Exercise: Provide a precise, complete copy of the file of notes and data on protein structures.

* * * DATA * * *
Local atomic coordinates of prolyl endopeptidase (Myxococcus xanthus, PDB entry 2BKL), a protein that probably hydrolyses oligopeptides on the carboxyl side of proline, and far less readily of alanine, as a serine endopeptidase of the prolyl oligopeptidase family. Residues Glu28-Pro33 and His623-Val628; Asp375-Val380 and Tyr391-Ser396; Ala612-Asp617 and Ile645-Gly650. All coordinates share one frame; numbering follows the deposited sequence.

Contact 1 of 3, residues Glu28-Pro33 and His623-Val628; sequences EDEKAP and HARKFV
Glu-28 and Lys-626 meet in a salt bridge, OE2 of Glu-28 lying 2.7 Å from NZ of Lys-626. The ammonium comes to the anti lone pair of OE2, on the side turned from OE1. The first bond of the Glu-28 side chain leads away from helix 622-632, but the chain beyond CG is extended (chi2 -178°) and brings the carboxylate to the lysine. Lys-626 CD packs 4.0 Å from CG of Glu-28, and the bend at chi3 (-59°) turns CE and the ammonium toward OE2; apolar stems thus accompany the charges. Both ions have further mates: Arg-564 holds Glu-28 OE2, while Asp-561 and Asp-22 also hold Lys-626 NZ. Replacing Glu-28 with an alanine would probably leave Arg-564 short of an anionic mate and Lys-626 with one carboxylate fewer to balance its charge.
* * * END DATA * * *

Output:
Local atomic coordinates of prolyl endopeptidase (Myxococcus xanthus, PDB entry 2BKL), a protein that probably hydrolyses oligopeptides on the carboxyl side of proline, and far less readily of alanine, as a serine endopeptidase of the prolyl oligopeptidase family. Residues Glu28-Pro33 and His623-Val628; Asp375-Val380 and Tyr391-Ser396; Ala612-Asp617 and Ile645-Gly650. All coordinates share one frame; numbering follows the deposited sequence.

Contact 1 of 3, residues Glu28-Pro33 and His623-Val628; sequences EDEKAP and HARKFV
Glu-28 and Lys-626 meet in a salt bridge, OE2 of Glu-28 lying 2.7 Å from NZ of Lys-626. The ammonium comes to the anti lone pair of OE2, on the side turned from OE1. The first bond of the Glu-28 side chain leads away from helix 622-632, but the chain beyond CG is extended (chi2 -178°) and brings the carboxylate to the lysine. Lys-626 CD packs 4.0 Å from CG of Glu-28, and the bend at chi3 (-59°) turns CE and the ammonium toward OE2; apolar stems thus accompany the charges. Both ions have further mates: Arg-564 holds Glu-28 OE2, while Asp-561 and Asp-22 also hold Lys-626 NZ. Replacing Glu-28 with an alanine would probably leave Arg-564 short of an anionic mate and Lys-626 with one carboxylate fewer to balance its charge.